Often it changed into sidewinding and crabbing, in moving backwards, or in repacking the transporter.

    Best would be a wide wheel base to avoid rollovers..

    Ritchie

  8. #8
    Lachlan 717
    Join Date
    Apr 2007
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    2,283

    Re: ULF Camera Cart

    Or a Gimbal...
    Lachlan.

    You miss 100% of the shots you never take. -- Wayne Gretzky

  9. #9

    Re: ULF Camera Cart

    Posted several years ago. Here's an old Samsonite case I added an axle and wheels for hauling the Lotus 12x20. It holds 4 holders, tripod at the bottom of the pull out handle, and the lenses are in a bag over my shoulder. The tires take air so it handles rough terrain fine. Handled Santa Elena Canyon and Big Bend just fine several times and remained quite intact. Closer photos of the cart bottom with axle, wheels, etc are available. Axle is square tubing from Home Depot, wheels from Tractor Supply.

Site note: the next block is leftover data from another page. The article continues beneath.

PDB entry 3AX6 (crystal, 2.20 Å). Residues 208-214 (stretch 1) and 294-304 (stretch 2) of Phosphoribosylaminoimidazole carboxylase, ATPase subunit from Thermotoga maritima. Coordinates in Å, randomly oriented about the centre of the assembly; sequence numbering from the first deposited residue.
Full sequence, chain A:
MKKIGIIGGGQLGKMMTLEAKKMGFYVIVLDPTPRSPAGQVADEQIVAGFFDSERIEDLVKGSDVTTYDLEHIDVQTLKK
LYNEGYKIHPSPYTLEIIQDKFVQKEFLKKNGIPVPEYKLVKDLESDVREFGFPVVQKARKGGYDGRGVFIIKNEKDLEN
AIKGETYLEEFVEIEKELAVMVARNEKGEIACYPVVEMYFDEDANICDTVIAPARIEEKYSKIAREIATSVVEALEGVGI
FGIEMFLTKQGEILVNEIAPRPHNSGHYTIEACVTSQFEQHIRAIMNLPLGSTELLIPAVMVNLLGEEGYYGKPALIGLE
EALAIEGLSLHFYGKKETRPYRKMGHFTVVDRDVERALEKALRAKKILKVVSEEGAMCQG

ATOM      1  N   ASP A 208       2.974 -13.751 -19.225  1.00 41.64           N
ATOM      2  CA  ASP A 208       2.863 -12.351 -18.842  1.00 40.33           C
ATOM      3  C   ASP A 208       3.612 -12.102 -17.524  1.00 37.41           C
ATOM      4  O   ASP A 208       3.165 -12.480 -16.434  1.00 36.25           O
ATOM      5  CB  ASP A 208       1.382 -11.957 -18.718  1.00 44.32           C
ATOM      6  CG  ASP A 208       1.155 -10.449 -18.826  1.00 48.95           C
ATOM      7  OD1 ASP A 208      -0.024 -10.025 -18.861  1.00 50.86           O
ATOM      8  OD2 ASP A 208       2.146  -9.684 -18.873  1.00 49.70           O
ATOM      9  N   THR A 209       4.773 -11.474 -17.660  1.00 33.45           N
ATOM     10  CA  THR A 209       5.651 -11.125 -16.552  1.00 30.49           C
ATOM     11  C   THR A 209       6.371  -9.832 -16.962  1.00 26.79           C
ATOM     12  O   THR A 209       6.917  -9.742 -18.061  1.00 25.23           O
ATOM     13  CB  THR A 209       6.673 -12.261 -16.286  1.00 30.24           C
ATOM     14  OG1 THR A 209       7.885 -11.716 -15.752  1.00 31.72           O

Here's a shot of the T handle that allows the case to remain open at a 45 degree angle.


  10. #10

    Re: ULF Camera Cart

    A few more shots.............